Perkins School for the Blind Transition Center

Harnessing Technology to Support Individuals with Autism and Their Families

We are in a moment of limitless possibilities. Tech innovation is the new zeitgeist, and its development and growth are moving bewilderingly fast. With it comes possibilities to provide the best care and the best outcomes for those living with autism and their families. For providers largely focused on the human and not the machine, it can be a confusing time, knowing there is so much that can be harnessed within the technology landscape, but with little understanding of how to capture the benefits. That’s why the power of partnership with tech allies could provide better care and outcomes, leading the way for other industries to follow suit. We are on the precipice of big changes, and providers, who are in the unique position to understand the challenges experienced by those living with autism and their families, can find dynamic collaborators in technology companies who are in a position to help with innovative solutions.

A young boy engaged with his technology device

Providers aren’t technology experts. That’s why we need the best minds from different places to come together to solve the challenges that those with autism, and their families, face. The partnership between providers, technology companies, businesses, and universities, with their extensive research capabilities, can have a profound impact on the accessibility and user experience of technological interventions. Consider a scenario where a communication app developed through this partnership is designed to accommodate different language preferences and sensory sensitivities, ensuring a more inclusive experience for all users. Alternatively, consider one that is used to create a personalized space where information on a child with autism can be shared with families, physicians, and educational settings in real time, reducing communications challenges and enhancing the ability to deliver tailored interventions.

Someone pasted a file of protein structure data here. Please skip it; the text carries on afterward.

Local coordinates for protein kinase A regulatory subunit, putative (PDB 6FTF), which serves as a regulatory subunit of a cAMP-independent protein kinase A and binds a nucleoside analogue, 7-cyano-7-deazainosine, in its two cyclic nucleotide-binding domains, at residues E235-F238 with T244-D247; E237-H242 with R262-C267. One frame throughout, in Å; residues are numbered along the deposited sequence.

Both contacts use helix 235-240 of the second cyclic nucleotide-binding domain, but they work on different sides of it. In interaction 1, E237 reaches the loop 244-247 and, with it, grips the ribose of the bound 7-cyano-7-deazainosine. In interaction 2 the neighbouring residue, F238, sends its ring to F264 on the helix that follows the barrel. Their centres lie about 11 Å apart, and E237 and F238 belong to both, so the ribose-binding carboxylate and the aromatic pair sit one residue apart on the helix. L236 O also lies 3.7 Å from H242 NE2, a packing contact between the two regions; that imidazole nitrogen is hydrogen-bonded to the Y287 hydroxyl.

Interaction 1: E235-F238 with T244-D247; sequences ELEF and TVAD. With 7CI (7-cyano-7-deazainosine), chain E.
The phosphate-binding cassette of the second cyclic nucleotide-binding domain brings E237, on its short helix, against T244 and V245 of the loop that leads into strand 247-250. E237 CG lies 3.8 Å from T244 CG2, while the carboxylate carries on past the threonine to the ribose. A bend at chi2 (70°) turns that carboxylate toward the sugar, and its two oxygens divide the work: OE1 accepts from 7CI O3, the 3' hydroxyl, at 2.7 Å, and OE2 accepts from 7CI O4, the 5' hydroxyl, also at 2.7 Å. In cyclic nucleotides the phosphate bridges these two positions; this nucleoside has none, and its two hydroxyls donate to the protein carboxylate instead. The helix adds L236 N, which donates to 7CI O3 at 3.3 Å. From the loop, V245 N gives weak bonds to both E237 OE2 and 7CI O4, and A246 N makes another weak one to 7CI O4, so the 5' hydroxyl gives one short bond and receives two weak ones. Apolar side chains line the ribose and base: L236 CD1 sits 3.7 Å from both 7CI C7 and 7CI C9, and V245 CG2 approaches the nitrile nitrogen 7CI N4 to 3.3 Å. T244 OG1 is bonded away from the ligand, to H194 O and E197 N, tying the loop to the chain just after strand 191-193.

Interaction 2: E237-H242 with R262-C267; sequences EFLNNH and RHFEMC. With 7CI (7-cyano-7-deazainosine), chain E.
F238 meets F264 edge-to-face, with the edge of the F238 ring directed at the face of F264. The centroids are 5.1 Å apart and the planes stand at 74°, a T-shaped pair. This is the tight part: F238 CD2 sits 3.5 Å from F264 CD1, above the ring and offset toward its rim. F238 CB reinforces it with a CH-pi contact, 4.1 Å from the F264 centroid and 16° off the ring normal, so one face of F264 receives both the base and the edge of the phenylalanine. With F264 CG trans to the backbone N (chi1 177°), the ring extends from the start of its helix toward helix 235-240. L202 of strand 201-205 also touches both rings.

Some of these technologies are already available and are poised to offer creative answers to those with the skills to unlock them. It takes both providers, who understand the challenges and barriers to better care, and the technology community’s ability to envision creative solutions based on their unique vantage point in a rapidly changing industry.

Virtual Reality: A Window to a New World

Research is being done on the benefits of virtual reality (VR) on everything from Narcan administration to save lives after an opioid overdose, to anxiety reduction, to improving athletic performance. By partnering with VR companies, human service providers can harness the same thinking to usher in new ways to transform autism care, enabling individuals to explore new environments, develop social skills, and manage sensory sensitivities in a controlled and immersive way. For children with autism, VR environments could serve as safe spaces to practice real-world scenarios such as navigating a crowded street or engaging in social interactions, building confidence, reducing anxiety, and enhancing communication skills.

VR technology could also allow therapists and educators to create personalized interventions that cater to the specific needs of each individual. For instance, therapists could simulate social situations and guide the child through appropriate responses, thereby fostering improved social interactions. As technology advances, VR may also facilitate remote therapy sessions, making help more accessible to families regardless of their location, as well as assisting in the training of both therapists and families, creating better outcomes and seamless interventions.